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WIPO Arbitration and Mediation Center
ADMINISTRATIVE PANEL DECISION
Georgia Gulf Corporation v. The Ross Group
Case No. D2000-0218
1. Procedural Background
On March 28, 2000, the WIPO Arbitration and Mediation Center received from Complainant, Georgia Gulf Corporation, a complaint for decision in accordance with the Uniform Policy for Domain Name Dispute Resolution, adopted by the Internet Corporation of Assigned Names and Numbers (ICANN) on August 26, 1999 ("Policy"), the Rules for Uniform Domain Name Dispute Resolution Policy, approved by ICANN on October 24, 1999 ("Rules"), and the WIPO Supplemental Rules for Uniform Domain Name Dispute Resolution Policy.
The instant Administrative Proceeding was commenced on April 5, 2000. Pursuant to Administrative Order No. 1, dated May 10, 2000, the due date of the Panel’s decision was extended from May 15 to June 14, 2000, in order to permit Respondent to file a response to Complainant’s "Additional Filing to Complaint." Such a response was filed and has been considered by the Panel.
The domain name in dispute is "georgiagulf.com".
2. Findings of Fact
Complainant has been using the mark GEORGIA GULF since Complainant’s inception in 1984. The mark is used by Complainant on commodity chemicals, particularly compounding resin, resin and compound resin.
Complainant has not registered the GEORGIA GULF mark with the U.S. Patent and Trademark Office, although it recently filed an application for registration of the mark.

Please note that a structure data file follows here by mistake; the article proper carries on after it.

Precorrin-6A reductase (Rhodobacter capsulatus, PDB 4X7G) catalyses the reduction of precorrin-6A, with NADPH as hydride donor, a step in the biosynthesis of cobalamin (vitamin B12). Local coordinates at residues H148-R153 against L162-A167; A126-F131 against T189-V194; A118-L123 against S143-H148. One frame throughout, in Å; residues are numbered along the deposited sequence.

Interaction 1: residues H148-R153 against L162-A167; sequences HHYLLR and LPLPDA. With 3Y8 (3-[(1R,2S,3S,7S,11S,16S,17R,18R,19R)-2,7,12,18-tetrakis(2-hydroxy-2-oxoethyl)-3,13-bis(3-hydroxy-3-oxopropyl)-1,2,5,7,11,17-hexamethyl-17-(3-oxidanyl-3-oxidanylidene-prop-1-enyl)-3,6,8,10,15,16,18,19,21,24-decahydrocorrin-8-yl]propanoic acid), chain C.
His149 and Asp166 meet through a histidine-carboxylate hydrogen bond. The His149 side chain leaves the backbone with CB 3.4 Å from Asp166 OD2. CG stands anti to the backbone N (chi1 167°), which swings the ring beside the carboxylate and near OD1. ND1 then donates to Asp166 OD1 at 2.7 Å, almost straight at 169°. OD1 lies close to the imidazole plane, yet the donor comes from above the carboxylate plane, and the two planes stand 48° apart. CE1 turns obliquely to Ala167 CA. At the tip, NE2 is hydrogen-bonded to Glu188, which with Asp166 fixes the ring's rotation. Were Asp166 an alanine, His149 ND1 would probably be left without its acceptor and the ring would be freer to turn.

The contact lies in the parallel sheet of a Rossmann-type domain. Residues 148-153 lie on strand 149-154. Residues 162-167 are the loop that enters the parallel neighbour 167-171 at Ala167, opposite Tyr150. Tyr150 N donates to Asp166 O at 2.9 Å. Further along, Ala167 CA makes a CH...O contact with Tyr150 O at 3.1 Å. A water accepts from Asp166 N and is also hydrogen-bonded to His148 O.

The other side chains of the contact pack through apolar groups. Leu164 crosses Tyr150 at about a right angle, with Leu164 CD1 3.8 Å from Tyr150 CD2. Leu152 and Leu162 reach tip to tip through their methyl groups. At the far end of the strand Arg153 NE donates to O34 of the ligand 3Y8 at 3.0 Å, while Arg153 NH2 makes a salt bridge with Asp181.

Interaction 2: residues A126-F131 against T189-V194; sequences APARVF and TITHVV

Respondent registered the domain name in dispute on January 4, 1999.
Respondent’s principal and administrative contact, Michael Ross, is an officer of Roscom, Inc., which is a competitor of Complainant.
Respondent does not use the domain name to offer or sell any goods or services on the Web site established under the domain name in dispute. Rather, Respondent merely displays thereon that the domain name "www.georgiagulf.com" has been reserved and offers its principal’s e-mail address -- mross@T5trading.com -- as a contact for further information. See Annex D to Complaint.
Respondent also has registered the domain names www.bayshorevinyl.com and www.hoffmanplastics.com. Bayshore Vinyl Compounds, Inc. and Hoffman Plastics, Inc. also are competitors of Roscom, Inc. Respondent does not conduct any business under these domain names, but, merely, as with regard to "wwwgeorgiagulf.com", indicates that the domain names have been reserved and offers Michael Ross’ e-mail address as a contact for further information. See Annexes F and G to Complaint.